Human teeth are strong and highly resilient, but they are not invulnerable to mechanical damage or even eventual wear by bacteria and other corrosive agents. One of the common dental diseases associated with the damage or deterioration of the teeth is known as dental abscess. This is essentially an infection of the tissues within and around the tooth, and the disorder is primarily characterised by localised pus collection. Here are the most important facts that you should understand with regard to dental abscesses if you suspect you have the infection.
Categories of Dental Abscess
Bacterial infections can affect different oral tissues, and the pertinent abscesses will form in the affected area. Consequently, the disease can be classified according to the diseased dental structure. Peri-apical dental abscess is the most common type, and it can be defined as the infection of the tip of the tooth's root. Often, the condition is chronic and may spread easily to other associated structures. Gingival abscess occurs in the gum tissues and typically does not spread to the tooth or other dental tissues. Periodontal abscess is also relatively common, and it normally causes the deterioration of the dental supporting tissues. These infections can occur independently or as a combination of disorders, depending on the nature of the infection.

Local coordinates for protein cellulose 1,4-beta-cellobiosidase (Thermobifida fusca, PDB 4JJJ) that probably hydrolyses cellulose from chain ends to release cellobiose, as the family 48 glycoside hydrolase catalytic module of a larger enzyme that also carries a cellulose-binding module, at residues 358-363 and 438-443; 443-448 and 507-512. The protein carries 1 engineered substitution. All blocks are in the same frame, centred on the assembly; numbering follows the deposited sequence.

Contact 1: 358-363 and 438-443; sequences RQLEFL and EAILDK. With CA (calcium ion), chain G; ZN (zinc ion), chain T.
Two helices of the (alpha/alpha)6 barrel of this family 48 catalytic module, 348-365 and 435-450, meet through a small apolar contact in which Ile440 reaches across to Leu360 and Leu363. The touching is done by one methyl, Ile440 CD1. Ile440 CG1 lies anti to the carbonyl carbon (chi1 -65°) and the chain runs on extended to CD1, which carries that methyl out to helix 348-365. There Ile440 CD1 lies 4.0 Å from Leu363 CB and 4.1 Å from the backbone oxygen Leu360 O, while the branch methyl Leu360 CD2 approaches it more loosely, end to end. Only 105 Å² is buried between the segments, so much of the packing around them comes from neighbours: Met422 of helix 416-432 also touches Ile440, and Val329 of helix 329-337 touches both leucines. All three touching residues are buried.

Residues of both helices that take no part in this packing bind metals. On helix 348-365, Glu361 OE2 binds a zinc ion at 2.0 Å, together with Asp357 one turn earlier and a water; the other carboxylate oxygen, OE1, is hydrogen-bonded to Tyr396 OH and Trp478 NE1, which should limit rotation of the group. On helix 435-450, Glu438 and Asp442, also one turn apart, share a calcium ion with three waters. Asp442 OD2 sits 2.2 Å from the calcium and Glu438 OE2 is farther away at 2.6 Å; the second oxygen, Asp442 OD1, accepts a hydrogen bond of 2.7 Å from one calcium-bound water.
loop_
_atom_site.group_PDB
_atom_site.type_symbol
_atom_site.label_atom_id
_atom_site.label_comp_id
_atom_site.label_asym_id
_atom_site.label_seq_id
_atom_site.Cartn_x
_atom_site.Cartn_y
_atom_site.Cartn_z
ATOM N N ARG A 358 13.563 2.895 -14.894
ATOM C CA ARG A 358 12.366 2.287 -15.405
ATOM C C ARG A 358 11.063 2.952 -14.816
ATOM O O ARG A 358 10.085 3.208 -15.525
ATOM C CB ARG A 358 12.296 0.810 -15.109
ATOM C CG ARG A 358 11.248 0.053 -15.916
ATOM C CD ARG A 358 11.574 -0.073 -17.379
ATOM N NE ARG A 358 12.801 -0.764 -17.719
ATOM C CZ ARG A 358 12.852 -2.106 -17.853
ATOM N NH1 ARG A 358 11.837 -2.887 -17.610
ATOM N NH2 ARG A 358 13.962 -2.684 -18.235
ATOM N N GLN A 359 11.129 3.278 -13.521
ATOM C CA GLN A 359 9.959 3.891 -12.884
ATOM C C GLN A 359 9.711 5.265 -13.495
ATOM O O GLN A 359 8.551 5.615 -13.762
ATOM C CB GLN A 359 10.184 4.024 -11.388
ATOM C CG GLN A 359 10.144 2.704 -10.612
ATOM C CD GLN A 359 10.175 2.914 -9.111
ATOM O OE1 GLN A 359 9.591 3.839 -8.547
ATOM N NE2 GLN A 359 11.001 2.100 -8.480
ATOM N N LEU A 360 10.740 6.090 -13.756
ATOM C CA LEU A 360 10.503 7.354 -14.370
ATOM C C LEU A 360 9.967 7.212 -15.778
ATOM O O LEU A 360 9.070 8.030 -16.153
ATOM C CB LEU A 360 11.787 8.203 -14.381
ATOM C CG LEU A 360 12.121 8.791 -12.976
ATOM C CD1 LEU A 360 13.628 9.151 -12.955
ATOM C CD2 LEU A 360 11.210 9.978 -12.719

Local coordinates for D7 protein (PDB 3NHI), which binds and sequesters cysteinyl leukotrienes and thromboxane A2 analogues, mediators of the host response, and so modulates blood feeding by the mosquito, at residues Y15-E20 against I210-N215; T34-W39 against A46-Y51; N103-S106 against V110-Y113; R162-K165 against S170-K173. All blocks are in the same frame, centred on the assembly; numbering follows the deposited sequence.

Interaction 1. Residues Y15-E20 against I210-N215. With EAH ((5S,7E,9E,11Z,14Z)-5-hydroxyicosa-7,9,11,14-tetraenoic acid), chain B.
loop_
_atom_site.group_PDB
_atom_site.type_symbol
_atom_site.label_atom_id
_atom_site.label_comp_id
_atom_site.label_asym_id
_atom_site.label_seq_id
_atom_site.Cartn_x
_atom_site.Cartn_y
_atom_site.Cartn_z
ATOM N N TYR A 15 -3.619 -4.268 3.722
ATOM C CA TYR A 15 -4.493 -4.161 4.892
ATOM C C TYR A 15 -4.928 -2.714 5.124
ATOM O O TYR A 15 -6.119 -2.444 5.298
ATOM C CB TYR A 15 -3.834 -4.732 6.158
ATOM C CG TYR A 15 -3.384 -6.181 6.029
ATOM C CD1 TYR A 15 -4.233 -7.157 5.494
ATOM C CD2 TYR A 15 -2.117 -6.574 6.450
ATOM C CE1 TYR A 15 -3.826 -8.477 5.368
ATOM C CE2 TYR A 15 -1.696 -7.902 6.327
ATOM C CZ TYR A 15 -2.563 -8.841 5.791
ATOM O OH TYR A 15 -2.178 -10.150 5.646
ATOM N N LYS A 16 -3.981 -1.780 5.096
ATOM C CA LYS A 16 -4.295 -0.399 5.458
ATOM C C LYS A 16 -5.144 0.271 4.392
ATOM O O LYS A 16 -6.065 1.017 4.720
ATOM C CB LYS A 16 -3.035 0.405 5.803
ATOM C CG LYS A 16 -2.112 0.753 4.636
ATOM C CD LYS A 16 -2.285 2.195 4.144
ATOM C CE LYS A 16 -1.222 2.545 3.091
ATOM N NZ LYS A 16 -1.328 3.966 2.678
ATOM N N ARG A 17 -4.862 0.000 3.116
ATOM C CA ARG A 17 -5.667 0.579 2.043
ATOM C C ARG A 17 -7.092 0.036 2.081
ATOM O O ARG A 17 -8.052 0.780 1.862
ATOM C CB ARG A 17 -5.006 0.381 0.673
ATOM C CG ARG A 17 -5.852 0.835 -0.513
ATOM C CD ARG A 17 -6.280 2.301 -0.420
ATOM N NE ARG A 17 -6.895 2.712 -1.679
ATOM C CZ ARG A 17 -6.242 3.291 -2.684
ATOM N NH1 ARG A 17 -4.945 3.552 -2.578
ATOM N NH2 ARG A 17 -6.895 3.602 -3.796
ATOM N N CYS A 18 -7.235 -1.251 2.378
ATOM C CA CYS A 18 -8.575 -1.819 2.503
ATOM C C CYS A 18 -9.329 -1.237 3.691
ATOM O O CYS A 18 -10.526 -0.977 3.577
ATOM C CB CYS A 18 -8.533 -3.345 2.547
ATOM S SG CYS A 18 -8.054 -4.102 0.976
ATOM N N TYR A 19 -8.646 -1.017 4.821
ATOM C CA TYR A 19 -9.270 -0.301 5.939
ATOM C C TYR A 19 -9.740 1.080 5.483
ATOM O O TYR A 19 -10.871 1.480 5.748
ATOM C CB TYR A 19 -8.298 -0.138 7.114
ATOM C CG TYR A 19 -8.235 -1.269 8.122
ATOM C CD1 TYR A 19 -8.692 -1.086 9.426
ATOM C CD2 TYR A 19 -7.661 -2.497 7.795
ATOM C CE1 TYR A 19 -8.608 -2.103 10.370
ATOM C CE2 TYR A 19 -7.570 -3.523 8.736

The most common symptom of dental abscess is pain. However, the exact nature of the pain can vary from one individual to another. The ache is usually continuous, and it might manifest as a throbbing, growing, or sharp pain. The application of pressure or warmth on the tooth will increase the discomfort and induce sensitivity. However, you should note that some people will not experience any significant pain after infection. Another common symptom is swelling infected tissues and the areas surrounding them. These can include the tooth, gum tissues, and the cheeks. If treatment is not administered early, the swelling can spread to the face and the neck glands. Other signs and symptoms of abscess are fever, halitosis, open sores, bad taste, and malaise.
The treatment of dental abscess is based on eliminating the infectious oral bacteria and preventing recurrence of the disease. Mild cases can be treated using antibiotic therapy, and the collected pus in the tissues can be drained to alleviate swelling. If the teeth are affected due to the infection of the root, root canal therapy will be recommended. If the teeth are extensively damaged and cannot be restored, your dentist might perform extraction and subsequent curettage of the old tissues or use a dental crown.